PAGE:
What bloggers mean for publishing
We’ve reached a significant turning point in the industry, where media really is everywhere. The proliferation of screens, messages, technology and social networks means that we are royally bombarded with a variety of different media wherever we are and whenever we want (or don’t want). That’s a lot of clutter to try and get past and the only way to break through the noise is to have a strong point of view, a view that comes through great content.
The people who have traditionally been able to establish this best are the same people that do it today – great writers and editors; content creators expressing a strong point of view in a first person voice, connecting with their audience, community or readers. These are the people shaping the future of digital media. And the key to engaging those readers is through having this unique voice and a strong point of view, while creating an ongoing open dialogue with your audience, and communicating with them day in day out.
But what does it really take to make a brand click and engage with an audience? I’ve seen independent content creators who have built massive passionate audiences for their content. And these independent digital brands are on the path to eclipsing traditional media brands in both scale and engagement. It’s something we’re all watching in real-time. So that begs the question, what makes a blog a brand?
Is it size? When you compare a seemingly ubiquitous print brand to a young digital community online, you can see that they are connecting at the same scale. We see it happening in women’s fashion, beauty and technology, where these online brands are connecting even more quickly and more deeply with their audiences.
Or is it about being part of the daily media diet? With a magazine, you might flick through the pages once or twice, you might tune into a TV show once a week. But then you have these new, online brands that readers are engaging with several times a day.
We recently hosted a panel discussion at our Say Create event, bringing together some of the fastest growing blogger brands to find out how they are reinventing digital media and what this means for traditional publishers.
You just have to look at the numbers to see the influence that these blogs have: Remodelista has 2.8 million monthly page views, 29,000+ Twitter followers and 26,000 Facebook fans and boasts an engaged community of 500,000 in the UK and over 1.1 million globally. Fashion Foie Gras (pictured) boasts a community of more than 200,000 engaging with views on what’s next in the world of fashion, while UltraLinx has over 190,000 readers in the UK and over 250,000 globally.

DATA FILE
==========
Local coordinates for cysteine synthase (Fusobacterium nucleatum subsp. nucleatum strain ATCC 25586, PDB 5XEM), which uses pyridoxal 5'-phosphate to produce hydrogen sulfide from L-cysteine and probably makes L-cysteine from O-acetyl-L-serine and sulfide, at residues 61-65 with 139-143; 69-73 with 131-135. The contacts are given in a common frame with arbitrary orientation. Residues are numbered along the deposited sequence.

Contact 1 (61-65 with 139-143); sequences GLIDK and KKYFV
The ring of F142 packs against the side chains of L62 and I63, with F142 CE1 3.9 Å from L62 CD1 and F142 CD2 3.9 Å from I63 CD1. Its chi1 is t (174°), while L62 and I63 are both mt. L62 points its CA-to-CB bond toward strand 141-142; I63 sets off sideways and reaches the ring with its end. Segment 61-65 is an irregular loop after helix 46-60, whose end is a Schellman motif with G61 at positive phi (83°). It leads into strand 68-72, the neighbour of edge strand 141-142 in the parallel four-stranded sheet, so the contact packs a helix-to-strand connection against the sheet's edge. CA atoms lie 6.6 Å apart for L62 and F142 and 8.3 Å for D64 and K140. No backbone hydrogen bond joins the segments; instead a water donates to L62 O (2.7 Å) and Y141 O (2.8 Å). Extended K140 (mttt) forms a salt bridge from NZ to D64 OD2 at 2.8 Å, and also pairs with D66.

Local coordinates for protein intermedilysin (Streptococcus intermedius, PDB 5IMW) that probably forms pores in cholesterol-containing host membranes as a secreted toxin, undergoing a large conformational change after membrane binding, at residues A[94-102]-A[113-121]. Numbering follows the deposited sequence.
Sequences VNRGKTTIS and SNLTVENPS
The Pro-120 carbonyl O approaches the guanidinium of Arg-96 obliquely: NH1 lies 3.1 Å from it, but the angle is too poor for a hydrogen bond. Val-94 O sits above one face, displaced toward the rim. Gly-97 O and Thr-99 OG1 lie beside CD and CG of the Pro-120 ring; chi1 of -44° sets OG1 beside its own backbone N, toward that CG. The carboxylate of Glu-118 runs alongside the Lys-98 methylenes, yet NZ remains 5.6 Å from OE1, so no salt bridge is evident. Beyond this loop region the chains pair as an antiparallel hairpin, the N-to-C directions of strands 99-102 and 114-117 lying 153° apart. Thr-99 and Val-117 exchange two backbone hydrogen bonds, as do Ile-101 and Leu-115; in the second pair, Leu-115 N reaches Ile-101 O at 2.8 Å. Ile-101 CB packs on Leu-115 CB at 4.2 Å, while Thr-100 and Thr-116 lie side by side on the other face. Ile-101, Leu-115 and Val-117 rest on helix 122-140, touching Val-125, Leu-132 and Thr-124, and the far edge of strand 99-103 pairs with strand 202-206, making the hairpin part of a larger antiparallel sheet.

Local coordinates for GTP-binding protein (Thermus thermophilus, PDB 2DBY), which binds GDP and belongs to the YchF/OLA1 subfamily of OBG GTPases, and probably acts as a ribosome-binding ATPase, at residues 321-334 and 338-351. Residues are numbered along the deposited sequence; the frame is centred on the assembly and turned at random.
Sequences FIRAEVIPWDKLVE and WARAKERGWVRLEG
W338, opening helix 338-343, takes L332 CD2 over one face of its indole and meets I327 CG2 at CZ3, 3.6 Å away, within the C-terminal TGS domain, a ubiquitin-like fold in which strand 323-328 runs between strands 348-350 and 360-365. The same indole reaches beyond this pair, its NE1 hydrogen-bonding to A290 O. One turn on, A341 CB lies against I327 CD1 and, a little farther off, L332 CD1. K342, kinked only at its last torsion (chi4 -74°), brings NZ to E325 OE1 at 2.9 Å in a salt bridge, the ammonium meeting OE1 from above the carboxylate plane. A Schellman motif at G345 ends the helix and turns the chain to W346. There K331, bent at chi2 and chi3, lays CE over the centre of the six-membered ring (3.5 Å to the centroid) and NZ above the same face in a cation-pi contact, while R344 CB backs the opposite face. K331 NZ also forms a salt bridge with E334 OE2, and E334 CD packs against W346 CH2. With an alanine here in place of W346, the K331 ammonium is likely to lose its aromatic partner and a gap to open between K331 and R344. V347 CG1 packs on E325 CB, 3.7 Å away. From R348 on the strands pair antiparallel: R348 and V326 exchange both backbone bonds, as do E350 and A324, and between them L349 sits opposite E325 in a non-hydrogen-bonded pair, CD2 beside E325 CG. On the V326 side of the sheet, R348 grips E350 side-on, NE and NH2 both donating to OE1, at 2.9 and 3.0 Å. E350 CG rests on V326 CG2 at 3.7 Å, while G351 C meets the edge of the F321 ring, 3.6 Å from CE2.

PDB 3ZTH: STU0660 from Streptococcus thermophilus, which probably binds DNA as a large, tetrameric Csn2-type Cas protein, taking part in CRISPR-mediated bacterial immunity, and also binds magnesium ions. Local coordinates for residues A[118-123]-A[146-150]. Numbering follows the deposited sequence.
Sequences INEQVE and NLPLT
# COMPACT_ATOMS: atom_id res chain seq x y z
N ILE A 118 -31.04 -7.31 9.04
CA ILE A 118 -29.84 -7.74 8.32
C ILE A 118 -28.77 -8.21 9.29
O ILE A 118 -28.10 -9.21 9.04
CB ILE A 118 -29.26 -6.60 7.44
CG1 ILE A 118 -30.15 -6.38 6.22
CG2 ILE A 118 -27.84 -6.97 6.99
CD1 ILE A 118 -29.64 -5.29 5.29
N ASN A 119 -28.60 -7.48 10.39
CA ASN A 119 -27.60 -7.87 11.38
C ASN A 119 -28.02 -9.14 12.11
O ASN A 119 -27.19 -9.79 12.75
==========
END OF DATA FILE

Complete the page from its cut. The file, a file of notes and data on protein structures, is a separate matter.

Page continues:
People are accessing and engaging with media in a completely different way today than they ever were before. They want it all and they want it now. And social media has a big part to play. As Emily Johnston, editor and founder of Fashion Foie Gras, said, while people don’t tend to comment directly on her blog, they love to comment on Twitter, Instagram or Facebook, where the majority of conversations happen.
Brands must remember that there are so many different channels now where people are engaging and this is a great opportunity to tell your story and to share links and content. There tends to be a big buzz happening, it’s just happening in hundreds of different places.
However, Christine Chang Hanway, the UK editor of Remodelista, a top destination for the design-minded, points out that it’s important to understand the channels as well as knowing your audience. Twitter requires short and sweet snippets, while on Facebook it’s a whole other audience where it’s all about that one image. It’s important to remember that in order to catch the attention of your audience, make sure it’s in an environment that’s right for them.
But what does this mean for publishing? Some traditional publishers may feel threatened by these new kids on the block, but the key to a great relationship is to work together. Emily sums it up perfectly: “Today, magazines really use bloggers. They realise that we talk to a certain group of women and they to another. It has been the most amazing thing to watch develop over the past couple of years. Where before it was very much split between print and digital, now everyone’s helping each other out. That’s the way forward. We could either go our separate ways or work together, but it works very well now and hopefully it will stay that way.”
So how does a blogger become a brand in its own right? Well it all comes back to this strong point-of-view, having an honest voice that others want to engage and communicate with. And while there’s a semantic debate raging right now over what we should call them – do we call them blogs, sites or digital magazines? – it doesn’t really matter. The point is that they are important and are here to stay.